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Illinois Imposes Sweeping Control Over Chicago's Special Education Program


The state of Illinois is taking control of Chicago Public Schools' special education program. An investigation found that the school district violated federal law two years ago when it overhauled its program for children with disabilities. This all happened as a result of investigative reporting by Chicago member station WBEZ. And education reporter Sarah Karp joins us now from the station. Hi there.

SARAH KARP, BYLINE: Hi, how you doing?

SHAPIRO: Good. Tell us what you found in your initial investigation when you walked into Chicago Public Schools' special education.

KARP: So what happened was that at a lot of Chicago Board of Education meetings parents were showing up time and again and complaining about their kids having services and then those services being cut. So they were saying, like, suddenly my kid wasn't getting transportation to school or suddenly the aide that my child had for a long time was being cut. And what I was able to find out is that the school district had hired auditors, outside auditors who were politically connected, who helped write a whole new set of policy and procedures.

SHAPIRO: And these were people without a lot of expertise in special education.

KARP: With no expertise in special education, as far as I can tell. And they wrote these policies. And at the same time, Chicago Public Schools said, we're not cutting the budget of special education. But I was able to find that they in fact did cut the budget of special education. And, you know, a lot of these policies and procedures eventually led to kids not getting services that they needed and a lot of times had.

SHAPIRO: So parents are seeing their kids no longer getting transportation, no longer getting assistance in the classroom. What did this mean for the kids with autism, with Down syndrome, with other kinds of disabilities who were in special education programs?

KARP: Well, I can tell you that a lot of parents were just worried about their kids. You know, some of these are just safety issues. Like, one mother of a second-grader whose son tends to bolt out of the school, that child did not have an aide. And the school is right on a busy street.


KARP: And she was just terrified that her son was going to, you know, leave the school and run into the street. And actually, there was an instance where a child did get out of her school and went to a parking lot and was found in the parking lot of a Home Depot.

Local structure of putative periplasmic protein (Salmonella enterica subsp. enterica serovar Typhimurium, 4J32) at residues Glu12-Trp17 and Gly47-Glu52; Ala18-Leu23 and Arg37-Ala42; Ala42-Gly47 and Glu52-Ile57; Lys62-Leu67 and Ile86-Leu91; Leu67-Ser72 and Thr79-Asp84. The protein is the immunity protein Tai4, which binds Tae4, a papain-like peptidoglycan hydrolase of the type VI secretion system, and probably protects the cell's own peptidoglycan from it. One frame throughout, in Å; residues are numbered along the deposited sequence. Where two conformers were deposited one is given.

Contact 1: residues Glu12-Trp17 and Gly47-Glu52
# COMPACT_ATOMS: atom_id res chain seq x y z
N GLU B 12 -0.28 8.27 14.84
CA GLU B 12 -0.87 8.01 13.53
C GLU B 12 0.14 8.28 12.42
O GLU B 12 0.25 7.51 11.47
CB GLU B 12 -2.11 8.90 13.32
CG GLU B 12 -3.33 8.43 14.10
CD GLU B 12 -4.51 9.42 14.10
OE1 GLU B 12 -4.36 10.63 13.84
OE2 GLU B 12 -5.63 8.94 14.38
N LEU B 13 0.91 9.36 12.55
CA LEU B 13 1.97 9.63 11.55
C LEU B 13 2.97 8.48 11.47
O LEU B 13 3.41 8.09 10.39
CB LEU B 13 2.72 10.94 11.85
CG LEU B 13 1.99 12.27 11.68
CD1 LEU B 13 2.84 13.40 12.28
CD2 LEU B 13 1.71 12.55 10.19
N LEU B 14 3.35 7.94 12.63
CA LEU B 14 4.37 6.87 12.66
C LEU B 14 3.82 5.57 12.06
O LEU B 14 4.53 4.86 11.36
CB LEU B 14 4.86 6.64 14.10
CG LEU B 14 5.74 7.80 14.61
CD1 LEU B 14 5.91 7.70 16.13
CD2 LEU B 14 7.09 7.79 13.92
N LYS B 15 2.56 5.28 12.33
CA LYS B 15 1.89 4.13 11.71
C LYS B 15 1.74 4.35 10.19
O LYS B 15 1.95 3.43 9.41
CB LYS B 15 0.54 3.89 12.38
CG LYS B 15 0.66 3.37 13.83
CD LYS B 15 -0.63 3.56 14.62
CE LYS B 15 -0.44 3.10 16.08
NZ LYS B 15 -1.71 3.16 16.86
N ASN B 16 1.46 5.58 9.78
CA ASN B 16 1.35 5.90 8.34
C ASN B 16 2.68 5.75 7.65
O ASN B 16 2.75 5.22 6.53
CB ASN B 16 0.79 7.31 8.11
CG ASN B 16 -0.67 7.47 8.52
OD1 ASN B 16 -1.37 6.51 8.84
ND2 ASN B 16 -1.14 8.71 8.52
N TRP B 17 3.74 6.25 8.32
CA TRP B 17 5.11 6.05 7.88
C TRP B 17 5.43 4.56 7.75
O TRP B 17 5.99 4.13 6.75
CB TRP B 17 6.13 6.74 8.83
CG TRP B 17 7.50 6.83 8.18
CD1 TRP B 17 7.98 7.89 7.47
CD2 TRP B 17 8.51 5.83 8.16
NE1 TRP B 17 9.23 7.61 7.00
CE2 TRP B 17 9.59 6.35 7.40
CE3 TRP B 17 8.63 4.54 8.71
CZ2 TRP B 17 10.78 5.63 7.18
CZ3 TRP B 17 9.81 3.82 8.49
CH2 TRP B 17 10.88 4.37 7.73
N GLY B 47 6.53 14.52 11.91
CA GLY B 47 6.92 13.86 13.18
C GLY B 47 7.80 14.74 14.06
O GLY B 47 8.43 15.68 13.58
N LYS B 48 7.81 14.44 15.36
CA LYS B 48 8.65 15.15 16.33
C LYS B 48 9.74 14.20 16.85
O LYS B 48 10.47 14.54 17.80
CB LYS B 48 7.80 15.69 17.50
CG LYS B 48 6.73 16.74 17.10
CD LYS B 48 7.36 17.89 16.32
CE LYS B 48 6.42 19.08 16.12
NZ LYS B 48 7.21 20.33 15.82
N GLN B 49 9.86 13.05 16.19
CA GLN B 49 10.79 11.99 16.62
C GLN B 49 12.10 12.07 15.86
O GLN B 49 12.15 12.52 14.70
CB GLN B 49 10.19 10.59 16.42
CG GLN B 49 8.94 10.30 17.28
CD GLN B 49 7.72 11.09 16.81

SHAPIRO: Oh, wow.

KARP: Right. So there's safety issues. But then there are just other issues where kids that had support, whether it was speech therapy or occupational therapy, their minutes were being scaled back. And so their parents were saying, well, they're just not seeing the progress that they had been seeing. They're - you know, they're not moving along.

SHAPIRO: So your report came out last year, and that prompted the state to take the unusual step of doing an investigation. What did that investigation conclude?

KARP: It concluded that these policies and procedures did provide roadblocks to kids getting the services that they needed and deserved, and that that was a violation of several federal laws. And the main big law is the law that requires school districts to provide free and appropriate education to all children, including children with disabilities.

SHAPIRO: So now the state has imposed a special monitor on Chicago Public Schools' special education program. This has to be a big blow to the independence of the third-largest public school system in the country. How are city leaders responding?

KARP: Well, this is a big blow because this monitor is not just overseeing. This monitor will have to sign off on almost every aspect of special education - every policy, every budget plan. At first, officials did not want this. They argued very vehemently that they didn't need it, that they were going to make their changes themselves. But now that it was going to happen they said, OK, we'll accept it, and we want to right the wrongs that were done. So now they're going to just have to deal with it, I guess.

SHAPIRO: And after hearing so much pain and concern from parents over the last year, what are you hearing now?

KARP: Well, the parents are relieved. I want to play the tape of a woman named Mary Hughes. She has a child with autism. And this is what she said.

MARY HUGHES: It was very validating to hear an elected body take all of our stories and do something about them.

KARP: So as you can hear, she's very happy that people listened. Now, a lot of people are sort of - they have a lot of skepticism that things will really change because they've been sort of burned by this whole process. But they're hopeful.

SHAPIRO: That's education reporter Sarah Karp of member station WBEZ in Chicago. Thanks for joining us today.

KARP: Thank you. Transcript provided by NPR, Copyright NPR.

Sarah Karp is a reporter at WBEZ. A former reporter for Catalyst-Chicago, the Chicago Reporterand the Daily Southtown, Karp has covered education, and children and family issues for more than 15 years. She is a graduate of the University of Missouri School of Journalism. She has won five Education Writers Association awards, three Society of Professional Journalism awards and the 2005 Sidney Hillman Award. She is a native of Chicago.
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